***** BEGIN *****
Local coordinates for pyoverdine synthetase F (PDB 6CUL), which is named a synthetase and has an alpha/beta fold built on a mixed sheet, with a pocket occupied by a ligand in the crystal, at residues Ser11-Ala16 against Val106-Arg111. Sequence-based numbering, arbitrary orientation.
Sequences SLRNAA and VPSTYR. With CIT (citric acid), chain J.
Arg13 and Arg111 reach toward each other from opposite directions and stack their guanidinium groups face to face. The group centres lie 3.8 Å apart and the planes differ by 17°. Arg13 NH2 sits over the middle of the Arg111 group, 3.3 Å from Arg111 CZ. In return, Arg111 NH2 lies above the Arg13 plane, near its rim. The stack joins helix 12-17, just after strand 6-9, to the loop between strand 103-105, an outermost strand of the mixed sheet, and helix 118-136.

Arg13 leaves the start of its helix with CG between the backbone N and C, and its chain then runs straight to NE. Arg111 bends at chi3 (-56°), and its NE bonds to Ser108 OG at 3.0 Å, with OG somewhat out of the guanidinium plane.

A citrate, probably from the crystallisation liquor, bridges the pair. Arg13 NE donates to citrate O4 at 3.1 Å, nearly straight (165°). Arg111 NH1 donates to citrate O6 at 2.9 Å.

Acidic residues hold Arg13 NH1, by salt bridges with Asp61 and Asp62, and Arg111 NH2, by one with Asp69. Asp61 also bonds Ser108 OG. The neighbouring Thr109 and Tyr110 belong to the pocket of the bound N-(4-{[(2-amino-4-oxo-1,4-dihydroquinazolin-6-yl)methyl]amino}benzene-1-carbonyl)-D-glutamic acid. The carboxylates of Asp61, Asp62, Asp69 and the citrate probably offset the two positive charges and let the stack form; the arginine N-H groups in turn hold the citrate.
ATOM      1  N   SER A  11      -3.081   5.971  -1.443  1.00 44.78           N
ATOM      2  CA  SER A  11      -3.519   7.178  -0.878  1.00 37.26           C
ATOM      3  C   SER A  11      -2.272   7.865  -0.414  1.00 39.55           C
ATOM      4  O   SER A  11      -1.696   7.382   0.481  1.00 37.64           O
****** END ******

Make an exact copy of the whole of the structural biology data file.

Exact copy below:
Local coordinates for pyoverdine synthetase F (PDB 6CUL), which is named a synthetase and has an alpha/beta fold built on a mixed sheet, with a pocket occupied by a ligand in the crystal, at residues Ser11-Ala16 against Val106-Arg111. Sequence-based numbering, arbitrary orientation.
Sequences SLRNAA and VPSTYR. With CIT (citric acid), chain J.
Arg13 and Arg111 reach toward each other from opposite directions and stack their guanidinium groups face to face. The group centres lie 3.8 Å apart and the planes differ by 17°. Arg13 NH2 sits over the middle of the Arg111 group, 3.3 Å from Arg111 CZ. In return, Arg111 NH2 lies above the Arg13 plane, near its rim. The stack joins helix 12-17, just after strand 6-9, to the loop between strand 103-105, an outermost strand of the mixed sheet, and helix 118-136.

Arg13 leaves the start of its helix with CG between the backbone N and C, and its chain then runs straight to NE. Arg111 bends at chi3 (-56°), and its NE bonds to Ser108 OG at 3.0 Å, with OG somewhat out of the guanidinium plane.

A citrate, probably from the crystallisation liquor, bridges the pair. Arg13 NE donates to citrate O4 at 3.1 Å, nearly straight (165°). Arg111 NH1 donates to citrate O6 at 2.9 Å.

Acidic residues hold Arg13 NH1, by salt bridges with Asp61 and Asp62, and Arg111 NH2, by one with Asp69. Asp61 also bonds Ser108 OG. The neighbouring Thr109 and Tyr110 belong to the pocket of the bound N-(4-{[(2-amino-4-oxo-1,4-dihydroquinazolin-6-yl)methyl]amino}benzene-1-carbonyl)-D-glutamic acid. The carboxylates of Asp61, Asp62, Asp69 and the citrate probably offset the two positive charges and let the stack form; the arginine N-H groups in turn hold the citrate.
ATOM      1  N   SER A  11      -3.081   5.971  -1.443  1.00 44.78           N
ATOM      2  CA  SER A  11      -3.519   7.178  -0.878  1.00 37.26           C
ATOM      3  C   SER A  11      -2.272   7.865  -0.414  1.00 39.55           C
ATOM      4  O   SER A  11      -1.696   7.382   0.481  1.00 37.64           O